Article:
Made for the Sleepy Eye Milling Company
Sleepy Eye, Minnesota
By the Weir (later Western Stoneware)
The following article appeared in WPA Press, Vol. 6, October 2000
Sleepy Eye Stoneware Presentation by William Engle
On September 12, 2000 WPA members met for our September meeting. Here is a brief synopsis of what Mr. William Engel presented on this much collected stoneware.
Old Sleepy Eye was a Native American Indian chief — Sleepy Eye is also the name of a town in southwestern Minnesota (located on US Highway 14). Old Chief Sleepy Eye was affectionately chosen as the mascot for a flour milling company in Sleepy Eye, Minnesota. The Sleepy Eye stoneware was designed and decorated with Old Chief Sleepy Eye’s likeness and used as a promotion for selling flour; the pieces of pottery were given away with 50lb. barrels of flour. However, the government intervened in the give-aways, perhaps because the rather heavy pottery pieces had a negative affect on the amount of flour that was contained in those 50lb. barrels. The stoneware pieces were later sold, printed with advertising, to grocery stores and such.
Western Stoneware of Monmouth, Il originally produced the Sleepy Eye stoneware. Monmouth Pottery later bought the Western Stoneware plant, which at one time had the largest contract for pottery ever signed in the United States. Redwing pottery eventually surpassed this Sleepy Eye contract.
The Sleepy Eye Stoneware pieces included butter-crocks and steins, which were made around 1890. William Engel described some of the pieces as “Flemishware” — some of these pieces were marked as such on the bottoms. The Flemish-styled pieces were white with blue heads of Chief Sleepy Eye. Some pieces also had blue borders or trim around rims. Certain pieces also had an Indian chief’s head done in relief on the handle. In addition to the blue and white pieces, designs included white with brown decoration.
Some Sleepy Eye pieces were made by the Weir Pottery — these pieces are probably the most valuable today. The Weir pieces are marked “Weir” inside of a circle on the bottom.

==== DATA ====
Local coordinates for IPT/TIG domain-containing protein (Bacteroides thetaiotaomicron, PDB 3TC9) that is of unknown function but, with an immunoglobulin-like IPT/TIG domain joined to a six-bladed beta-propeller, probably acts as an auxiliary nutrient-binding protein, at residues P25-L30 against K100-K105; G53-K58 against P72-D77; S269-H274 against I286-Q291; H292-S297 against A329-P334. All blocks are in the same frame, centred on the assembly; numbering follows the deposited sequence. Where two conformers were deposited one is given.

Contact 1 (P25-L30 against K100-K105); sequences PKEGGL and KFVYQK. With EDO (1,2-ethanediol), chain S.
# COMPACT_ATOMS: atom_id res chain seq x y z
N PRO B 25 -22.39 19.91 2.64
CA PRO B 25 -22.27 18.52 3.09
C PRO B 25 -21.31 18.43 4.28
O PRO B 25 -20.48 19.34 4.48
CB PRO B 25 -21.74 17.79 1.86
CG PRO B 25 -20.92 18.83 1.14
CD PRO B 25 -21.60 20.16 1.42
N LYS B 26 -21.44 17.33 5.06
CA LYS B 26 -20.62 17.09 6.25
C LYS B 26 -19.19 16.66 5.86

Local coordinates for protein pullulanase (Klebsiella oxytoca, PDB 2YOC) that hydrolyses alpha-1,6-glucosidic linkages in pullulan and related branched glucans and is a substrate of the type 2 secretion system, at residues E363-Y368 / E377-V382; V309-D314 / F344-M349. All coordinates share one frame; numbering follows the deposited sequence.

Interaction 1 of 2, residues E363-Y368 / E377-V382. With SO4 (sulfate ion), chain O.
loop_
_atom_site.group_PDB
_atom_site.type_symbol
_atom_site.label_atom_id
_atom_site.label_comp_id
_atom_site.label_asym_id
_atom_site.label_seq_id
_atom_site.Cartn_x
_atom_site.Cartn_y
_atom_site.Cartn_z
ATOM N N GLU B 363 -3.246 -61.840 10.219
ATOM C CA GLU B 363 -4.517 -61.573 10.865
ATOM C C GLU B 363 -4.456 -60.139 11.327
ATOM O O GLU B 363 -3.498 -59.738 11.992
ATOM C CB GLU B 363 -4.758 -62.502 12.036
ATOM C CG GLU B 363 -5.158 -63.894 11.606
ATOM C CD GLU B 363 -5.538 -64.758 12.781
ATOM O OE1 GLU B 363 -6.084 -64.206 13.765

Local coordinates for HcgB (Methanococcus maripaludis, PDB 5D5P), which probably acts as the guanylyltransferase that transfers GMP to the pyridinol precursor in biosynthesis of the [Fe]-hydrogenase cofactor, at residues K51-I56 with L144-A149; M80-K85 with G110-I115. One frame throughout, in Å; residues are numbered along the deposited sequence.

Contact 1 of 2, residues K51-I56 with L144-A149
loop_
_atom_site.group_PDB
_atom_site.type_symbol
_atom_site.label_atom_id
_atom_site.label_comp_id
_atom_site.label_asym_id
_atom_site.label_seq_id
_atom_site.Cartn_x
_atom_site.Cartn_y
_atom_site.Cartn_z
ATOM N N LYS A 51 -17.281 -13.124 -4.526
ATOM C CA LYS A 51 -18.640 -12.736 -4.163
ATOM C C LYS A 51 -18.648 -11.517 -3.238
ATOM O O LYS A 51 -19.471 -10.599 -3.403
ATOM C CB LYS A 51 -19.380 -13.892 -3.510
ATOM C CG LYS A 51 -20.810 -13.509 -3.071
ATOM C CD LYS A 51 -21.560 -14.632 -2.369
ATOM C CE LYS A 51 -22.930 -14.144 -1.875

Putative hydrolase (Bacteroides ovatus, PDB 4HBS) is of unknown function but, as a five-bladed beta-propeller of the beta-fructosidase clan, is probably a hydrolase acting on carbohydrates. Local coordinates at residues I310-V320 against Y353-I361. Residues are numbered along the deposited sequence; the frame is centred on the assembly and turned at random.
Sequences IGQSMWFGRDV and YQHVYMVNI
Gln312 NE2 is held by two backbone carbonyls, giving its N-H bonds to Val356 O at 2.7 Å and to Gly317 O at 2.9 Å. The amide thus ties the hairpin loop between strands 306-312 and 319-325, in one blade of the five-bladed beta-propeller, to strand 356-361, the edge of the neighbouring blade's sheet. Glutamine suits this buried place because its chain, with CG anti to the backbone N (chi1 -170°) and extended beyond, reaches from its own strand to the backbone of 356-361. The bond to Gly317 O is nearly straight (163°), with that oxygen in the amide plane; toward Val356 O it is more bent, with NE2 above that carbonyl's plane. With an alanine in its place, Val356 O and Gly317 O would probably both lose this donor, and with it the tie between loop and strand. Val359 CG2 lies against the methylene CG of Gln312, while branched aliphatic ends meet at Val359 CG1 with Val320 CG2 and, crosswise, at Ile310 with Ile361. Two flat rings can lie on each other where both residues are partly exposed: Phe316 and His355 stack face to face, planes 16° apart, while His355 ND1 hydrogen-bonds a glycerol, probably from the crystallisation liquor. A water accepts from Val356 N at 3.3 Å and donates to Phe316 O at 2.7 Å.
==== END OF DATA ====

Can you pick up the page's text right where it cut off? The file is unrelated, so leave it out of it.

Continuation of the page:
Mr. Engel discussed how to spot reproductions of Sleepy Eye pieces — many have a hole or indentation on the inside where the handle is attached, say for a stein. Sometimes the holes have been filled in, but a black light will reveal these “repaired” pieces.
It was interesting to learn that Sleepy Eye collectors fancy stoneware and pottery from a variety of manufacturers, referring to it all as Sleepy Eye and Sleepy Eye shows and swapmeets contain a variety of pottery makes. Mr. Engel mentioned that there are two Brush-McCoy pieces that have Indian heads on the handles (and that these pots are included as Sleepy Eye pieces). Some believe that this was due to a Monmouth designer that also did work for Brush-McCoy.
We were shown several pieces of stoneware or pottery with the “ugly Indian” design. These pieces featured a less attractive Indian and were made sometime in the 1930s. We also saw an Indian head pitcher, white in color with a blue glazed design and a maple leaf on the bottom. These pieces had the “sucked in” handle marks on the inside. Monmouth has been known to make pieces with maple leaves on them. In addition, Whitehall pottery is known for unglazed bottoms, which these pieces had. Mr. Engel also showed sugar bowls — some white with blue and also burgundy pieces.
Redwing did two mugs for Sleepy Eye. For these pieces, the Indian head was accompanied by a saying.
Some of the examples of Sleepy Eye stoneware that Mr. Engel showed the club included a couple of mugs that featured Chief Redwing (who came before Sleepy Eye) — these mugs were signed by the artist. In addition, we saw a series of 9” vases with a dragonfly and cattails done in relief. This vase was done in approximately seven different glazes, including a black design on white, and an all black vase. These pieces were created by Monmouth, but once again, are included as Sleepy Eye stoneware.
Many thanks to William Engel for his excellent presentation on Sleepy Eye Stoneware!